Saturday, March 17, 2018

Go To The Head of The Class With This Amazing Steiff Student Doll

Can you teach an old dog new tricks? Well, when it comes to Steiff, there is always something new to learn, no matter how old you are - or how many years you've been studying all things button-in-ear! Such is the case with this marvelous and extraordinarily rare black doll, best known through a Steiff schoolroom display from the turn of last century. (But more about that in a bit!) This "head of the class" little fellow belongs to a dear friend of Steiffgal. And boy does she have a schoolgirl crush on him indeed! Come see what makes him so interesting from the design and historical perspectives.

This delightful doll is cataloged as "Negro Boy" in the Steiff literature. He is 35 cm, standing, fully jointed - including special knee joints - and made from light brown felt. These knee joints allow him to sit easily and comfortably. He has the typical Steiff vertical facial seam and a quilted, set-in mouth and red painted lips. He comes to life with very unusual tri-colored, almond shaped glass eyes, prominent and dimensional ears, and distinctive hair made from black curled wool material. His outfit, which is correct in design but not original to him, consists of a striped shirt, red vest, and plaid pants. Unlike many of the Steiff dolls of his time, this pattern is purposely barefoot. He was produced in this size only from 1912 through 1918.

Now for a little history lesson on him. This boy was produced at a key time in the company's doll history. Starting in 1911, the company began manufacturing dolls representing different far away countries and dressing them accordingly. They were referred to as "nation types." These included a Mexican cowboy, a Sinhalese girl from Sri Lanka, and a man and a woman from Argentina, among several others. These were all idealized as well as stereotypical in design, with exaggerated facial features and detailing, dramatic skin tones, and perfectly-to-scale national outfits. It is very possible that this line was designed by Albert Schlopsnies, Steiff's creative consultant who was hired to help grow the company's doll line and marketshare starting around 1910.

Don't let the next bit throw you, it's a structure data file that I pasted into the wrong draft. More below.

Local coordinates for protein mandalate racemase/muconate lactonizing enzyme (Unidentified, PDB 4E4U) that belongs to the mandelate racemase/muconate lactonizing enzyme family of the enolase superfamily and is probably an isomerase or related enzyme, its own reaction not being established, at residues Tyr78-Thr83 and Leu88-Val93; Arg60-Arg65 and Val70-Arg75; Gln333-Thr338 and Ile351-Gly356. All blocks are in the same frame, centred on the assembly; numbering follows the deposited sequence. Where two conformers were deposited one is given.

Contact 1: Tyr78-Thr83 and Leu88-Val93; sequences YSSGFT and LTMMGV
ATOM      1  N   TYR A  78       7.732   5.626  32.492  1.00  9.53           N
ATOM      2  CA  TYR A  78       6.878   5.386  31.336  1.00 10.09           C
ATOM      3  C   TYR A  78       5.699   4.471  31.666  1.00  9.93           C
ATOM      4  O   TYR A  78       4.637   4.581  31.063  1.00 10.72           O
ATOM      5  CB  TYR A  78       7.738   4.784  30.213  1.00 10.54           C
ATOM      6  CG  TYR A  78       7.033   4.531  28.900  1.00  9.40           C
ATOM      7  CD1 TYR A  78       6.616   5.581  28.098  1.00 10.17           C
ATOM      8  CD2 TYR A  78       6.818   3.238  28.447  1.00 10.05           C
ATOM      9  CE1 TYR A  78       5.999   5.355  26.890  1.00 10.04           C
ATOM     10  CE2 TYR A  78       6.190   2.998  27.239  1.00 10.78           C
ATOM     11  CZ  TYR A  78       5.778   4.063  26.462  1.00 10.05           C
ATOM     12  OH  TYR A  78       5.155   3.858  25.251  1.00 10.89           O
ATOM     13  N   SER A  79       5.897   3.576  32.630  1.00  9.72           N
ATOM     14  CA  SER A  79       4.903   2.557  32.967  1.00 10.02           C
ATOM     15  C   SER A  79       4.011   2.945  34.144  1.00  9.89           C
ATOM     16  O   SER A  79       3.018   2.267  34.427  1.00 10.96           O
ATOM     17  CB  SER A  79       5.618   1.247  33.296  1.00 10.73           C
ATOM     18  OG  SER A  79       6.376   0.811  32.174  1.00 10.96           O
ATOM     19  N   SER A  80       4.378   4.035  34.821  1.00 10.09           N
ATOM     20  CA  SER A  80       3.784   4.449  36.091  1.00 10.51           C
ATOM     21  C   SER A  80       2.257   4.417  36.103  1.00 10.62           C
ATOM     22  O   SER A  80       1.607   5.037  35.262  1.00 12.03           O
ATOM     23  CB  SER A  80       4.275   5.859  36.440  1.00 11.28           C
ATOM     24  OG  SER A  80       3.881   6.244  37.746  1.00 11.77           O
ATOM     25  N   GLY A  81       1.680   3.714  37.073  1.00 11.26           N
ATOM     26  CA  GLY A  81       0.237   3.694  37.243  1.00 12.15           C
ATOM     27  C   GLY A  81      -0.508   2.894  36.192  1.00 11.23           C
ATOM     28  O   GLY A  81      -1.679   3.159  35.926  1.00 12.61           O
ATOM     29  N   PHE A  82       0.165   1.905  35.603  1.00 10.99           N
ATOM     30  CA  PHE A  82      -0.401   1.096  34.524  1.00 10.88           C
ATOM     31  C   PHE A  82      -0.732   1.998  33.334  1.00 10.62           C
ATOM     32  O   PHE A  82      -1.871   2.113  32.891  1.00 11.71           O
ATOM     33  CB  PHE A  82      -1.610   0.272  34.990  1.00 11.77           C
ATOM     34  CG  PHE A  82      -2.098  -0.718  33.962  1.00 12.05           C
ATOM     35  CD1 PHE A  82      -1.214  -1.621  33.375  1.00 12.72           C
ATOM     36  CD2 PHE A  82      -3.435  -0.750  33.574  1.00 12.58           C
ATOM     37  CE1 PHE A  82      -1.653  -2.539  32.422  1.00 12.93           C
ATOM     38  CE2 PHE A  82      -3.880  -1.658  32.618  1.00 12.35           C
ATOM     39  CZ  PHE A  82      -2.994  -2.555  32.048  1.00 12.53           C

Prior to Steiff's nation types doll series, Steiff did make dolls in local attire (like their series of German farmers starting in 1908) as well as dolls dressed in regional outfits (like their Dutch children also starting in 1908.) However, unlike the nation type dolls that had specific ethnic features, coloration, and distinctive outfits, the dolls in local attire or regional outfits were standard line dolls dressed in outfits that were slightly modified in shape, form, or proportion - not entirely new patterns.  The Dutch girl, Alida, is shown here on the left. She was She was made from 1909 through 1919 in 28, 35, 43, and 50 cm.  She is described as "felt, jointed, Dutchwoman, original costume, Sunday best." "Sunday best" most likely meant she was wearing special or more upscale clothing for church - not an everyday outfit.

It's a clothes-call when it comes to Negro Boy's outfit. It is based on the clothing worn by schoolboys in a c. 1911 display. A photo of this display appears above, the picture is from the Cieslik's Button in Ear The History of the Teddy Bear and His Friends. In the photo you can see a black teacher giving a multiplication lesson to a classroom of black schoolboys. In the front rows are boys in yellow vests and red and white striped shirts; behind them are boys in orange vests and green and white striped shirts. Perhaps these different "uniforms" reflect the the boys' ages or grades. This one room school display is almost identical in theme to the company's one room school display featuring white children. You can read more about that display here.

Steiffgal hopes this discussion on this adorable Steiff schoolboy has you feeling like a genius!


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